PPE is specialized clothing or equipment used to prevent contact with hazardous substances. Its use is an integral part of infection control and prevention measures that protect workers from exposure to blood, body fluids, and other potentially infectious materials. PPE such as gowns, gloves, masks, and goggles provide physical barriers that prevent the hands, skin, clothing, eyes, nose, and mouth from coming in contact with infectious agents. PPE is used to reduce transmission of communicable diseases when other measures such as engineering controls and work practices cannot completely eliminate exposure.
Employers are required to assess the workplace for hazards that necessitate the use of PPE and document that such an assessment has been done. They must also provide appropriate PPE in the workplace, store and maintain PPE in good working order, train employees on the proper use of PPE, and ensure that employees use PPE appropriately. The following PPE affords the protection of mucous membranes, skin, and clothing from infectious agents. Health facilities must have these items readily available at all times for use by employees with exposure to communicable diseases. Items such as uniforms, pants, blouses, and eyewear not intended to protect against communicable diseases are not considered PPE.
Clean, disposable gloves are worn during direct contact with blood/body fluids, mucous membranes, non-intact skin, or any other potentially infectious material. They are also worn as a part of contact precautions (for persons infected with pathogens transmitted by the contact route, such as MRSA) while directly touching the patient or when in the immediate patient environment.
Disposable gloves are available in latex, vinyl, and nitrile materials. Since many individuals are allergic to latex, vinyl, or nitrile gloves are recommended alternatives. Vinyl gloves can be used for brief patient contact but nitrile gloves provide greater barrier protection for extended patient care activities or those requiring more manual dexterity. Local health agencies can select either vinyl or nitrile products for their clinical functions.
Discard gloves into covered waste bin with yellow liner at point of use and wash hands immediately after removing gloves.
Isolation gowns are used as part of standard and contact precautions to protect the clothing and arms of health care workers. When used for standard precautions, gowns are worn only if contact with blood/body fluids is expected. Fluid resistant gowns should be used when splashes or sprays of blood/body fluids are expected. For contact precautions, gowns are worn during all patient contact and when in the patient’s environment. Gowns are always worn in combination with gloves, and with other PPE when indicated. Remove at point of use and discard disposable gowns or place cloth gowns in laundry containers. Wash hands immediately after removing all PPE.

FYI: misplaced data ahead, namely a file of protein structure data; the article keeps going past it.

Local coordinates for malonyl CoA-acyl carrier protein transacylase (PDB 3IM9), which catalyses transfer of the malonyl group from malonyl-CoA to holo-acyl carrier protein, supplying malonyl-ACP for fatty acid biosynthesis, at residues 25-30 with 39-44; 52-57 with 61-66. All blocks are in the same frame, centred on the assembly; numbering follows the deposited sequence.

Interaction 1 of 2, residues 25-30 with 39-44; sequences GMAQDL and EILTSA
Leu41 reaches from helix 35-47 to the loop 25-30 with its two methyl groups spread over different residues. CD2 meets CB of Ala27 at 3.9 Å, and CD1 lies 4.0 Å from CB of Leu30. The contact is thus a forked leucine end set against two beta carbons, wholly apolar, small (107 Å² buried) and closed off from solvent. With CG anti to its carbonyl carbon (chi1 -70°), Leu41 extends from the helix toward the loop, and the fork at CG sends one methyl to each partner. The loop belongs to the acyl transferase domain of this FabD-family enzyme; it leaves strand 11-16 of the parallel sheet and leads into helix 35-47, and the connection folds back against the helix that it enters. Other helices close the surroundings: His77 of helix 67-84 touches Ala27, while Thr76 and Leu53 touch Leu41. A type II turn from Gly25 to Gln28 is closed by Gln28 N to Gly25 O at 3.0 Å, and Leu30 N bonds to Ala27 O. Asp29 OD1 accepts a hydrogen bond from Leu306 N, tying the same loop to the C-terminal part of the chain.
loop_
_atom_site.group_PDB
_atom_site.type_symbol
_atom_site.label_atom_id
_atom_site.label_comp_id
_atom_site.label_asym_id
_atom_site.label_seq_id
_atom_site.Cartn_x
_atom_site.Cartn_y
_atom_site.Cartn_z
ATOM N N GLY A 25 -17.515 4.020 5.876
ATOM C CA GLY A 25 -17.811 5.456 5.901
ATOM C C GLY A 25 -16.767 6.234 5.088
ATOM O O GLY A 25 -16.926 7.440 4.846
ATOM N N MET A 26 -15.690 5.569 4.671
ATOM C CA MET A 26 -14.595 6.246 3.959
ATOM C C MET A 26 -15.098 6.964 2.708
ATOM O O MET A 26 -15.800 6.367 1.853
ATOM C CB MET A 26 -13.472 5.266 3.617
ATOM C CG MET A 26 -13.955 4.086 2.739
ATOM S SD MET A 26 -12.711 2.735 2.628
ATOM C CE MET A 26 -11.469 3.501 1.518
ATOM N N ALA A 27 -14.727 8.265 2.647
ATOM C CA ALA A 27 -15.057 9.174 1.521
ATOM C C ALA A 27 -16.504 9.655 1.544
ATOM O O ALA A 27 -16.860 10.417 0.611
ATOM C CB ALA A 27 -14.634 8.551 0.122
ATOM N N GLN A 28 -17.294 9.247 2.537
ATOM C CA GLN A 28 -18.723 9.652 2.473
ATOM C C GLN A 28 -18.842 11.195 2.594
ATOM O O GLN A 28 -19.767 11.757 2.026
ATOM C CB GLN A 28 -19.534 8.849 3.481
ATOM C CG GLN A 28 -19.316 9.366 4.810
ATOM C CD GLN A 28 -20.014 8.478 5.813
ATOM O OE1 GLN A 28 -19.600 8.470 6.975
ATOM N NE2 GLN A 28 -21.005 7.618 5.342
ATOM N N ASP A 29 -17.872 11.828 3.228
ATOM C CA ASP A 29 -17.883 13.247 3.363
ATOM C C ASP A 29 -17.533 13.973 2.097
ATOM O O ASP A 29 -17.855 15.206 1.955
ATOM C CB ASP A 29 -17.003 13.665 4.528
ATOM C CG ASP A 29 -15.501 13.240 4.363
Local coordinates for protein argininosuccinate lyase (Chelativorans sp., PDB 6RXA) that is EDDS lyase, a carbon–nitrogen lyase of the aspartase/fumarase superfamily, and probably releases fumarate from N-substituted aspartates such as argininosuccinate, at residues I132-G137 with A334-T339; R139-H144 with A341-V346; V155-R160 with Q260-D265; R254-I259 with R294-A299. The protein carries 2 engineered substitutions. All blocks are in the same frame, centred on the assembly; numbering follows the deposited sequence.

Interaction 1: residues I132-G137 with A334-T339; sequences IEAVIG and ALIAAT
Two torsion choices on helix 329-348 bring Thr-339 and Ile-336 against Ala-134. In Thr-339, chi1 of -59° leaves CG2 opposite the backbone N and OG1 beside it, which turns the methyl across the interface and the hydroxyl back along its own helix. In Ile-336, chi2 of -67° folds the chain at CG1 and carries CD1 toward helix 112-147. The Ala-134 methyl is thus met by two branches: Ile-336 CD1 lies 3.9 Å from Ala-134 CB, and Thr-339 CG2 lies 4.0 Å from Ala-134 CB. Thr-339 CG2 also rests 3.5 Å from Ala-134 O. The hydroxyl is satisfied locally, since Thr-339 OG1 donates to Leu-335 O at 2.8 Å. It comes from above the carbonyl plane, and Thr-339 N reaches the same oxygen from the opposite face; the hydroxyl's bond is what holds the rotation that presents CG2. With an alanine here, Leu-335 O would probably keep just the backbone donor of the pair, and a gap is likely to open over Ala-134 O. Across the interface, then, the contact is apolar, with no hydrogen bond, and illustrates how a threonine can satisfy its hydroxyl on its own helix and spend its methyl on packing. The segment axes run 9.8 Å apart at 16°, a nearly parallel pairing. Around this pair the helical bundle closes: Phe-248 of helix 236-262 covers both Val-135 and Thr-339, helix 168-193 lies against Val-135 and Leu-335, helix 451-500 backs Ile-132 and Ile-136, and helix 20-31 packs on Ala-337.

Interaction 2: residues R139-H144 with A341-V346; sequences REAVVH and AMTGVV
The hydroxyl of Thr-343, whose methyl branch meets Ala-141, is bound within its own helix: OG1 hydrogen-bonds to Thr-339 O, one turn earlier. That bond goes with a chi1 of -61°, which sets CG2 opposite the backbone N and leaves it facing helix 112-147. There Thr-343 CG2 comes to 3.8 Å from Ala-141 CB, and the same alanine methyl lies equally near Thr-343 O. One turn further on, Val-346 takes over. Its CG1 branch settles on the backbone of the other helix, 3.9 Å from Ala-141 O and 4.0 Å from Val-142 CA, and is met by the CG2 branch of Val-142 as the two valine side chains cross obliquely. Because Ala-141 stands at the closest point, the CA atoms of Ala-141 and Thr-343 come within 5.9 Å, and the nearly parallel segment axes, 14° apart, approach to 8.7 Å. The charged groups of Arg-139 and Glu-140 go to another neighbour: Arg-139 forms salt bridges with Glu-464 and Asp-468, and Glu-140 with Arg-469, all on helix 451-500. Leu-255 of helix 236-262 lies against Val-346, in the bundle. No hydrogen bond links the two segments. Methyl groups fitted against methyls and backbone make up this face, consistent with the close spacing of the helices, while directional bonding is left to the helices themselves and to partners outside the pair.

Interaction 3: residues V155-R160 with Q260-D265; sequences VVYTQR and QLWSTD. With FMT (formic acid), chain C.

Surgical masks are used to protect the mouth and nose from splashes or sprays of blood/body fluids, or respiratory secretions, and to place on coughing patients to reduce the dissemination of respiratory secretions. They may have either ear loops or ties and can be either pleated or made of molded material.
Surgical masks are cleared by the FDA as having fluid-resistant properties.
Procedure or isolation masks may also be used to protect the mouth and nose, but are not cleared by the FDA for fluid-resistant properties. There is no evidence to show that surgical masks are more protective than procedure masks, but there may be more variation in quality and performance among procedure masks. Many procedure masks have built-in eye protection and are available in pleated or molded styles.
Facility owners may select either surgical or procedure masks, depending on employees’ preference.
Goggles or face shields are used to protect eyes from splashes or sprays of blood/body fluids. Personal eyeglasses or contact lenses are not considered adequate eye protection. Goggles and face shields should wrap around the sides of the face to protect splashes from all angles.
PAPRs are battery-operated respirators that filter the air before it enters a hood worn over the head. Loose-fitting PAPRs do not require fit-testing but users must undergo a medical evaluation prior to wearing. Many users prefer PAPRs over an N-95 FFP as a more comfortable option for respiratory protection. Unlike N-95 FFPs, PAPRs require battery maintenance and cleaning procedures between uses.
Filtering facepieces (FFP) and respirators such as powered air-purifying respirators (PAPR) are used to filter the air of small infectious particles such as TB bacteria or the SARS virus before entering the respiratory tract. The type of FFP used to protect against infectious diseases is a NIOSH approved N-95 filtering facepiece, which is available in many styles, including pleated, molded, and duck-billed. Wearers must be fit-tested and receive a medical evaluation before they can use a FFP or a respirator.
Employees who share the same air space with suspect or known TB patient, patients infected with air-borne diseases such as COVID-19 or who will be in direct contact with pandemic influenza patients need to wear a fit-tested N-95 FFP or a PAPR until they are no longer in the air space shared by the infectious person.
Make sure suitable replacement PPE is always readily available. It may be useful to have a supply of disposable PPE, eg for visitors who need protective clothing.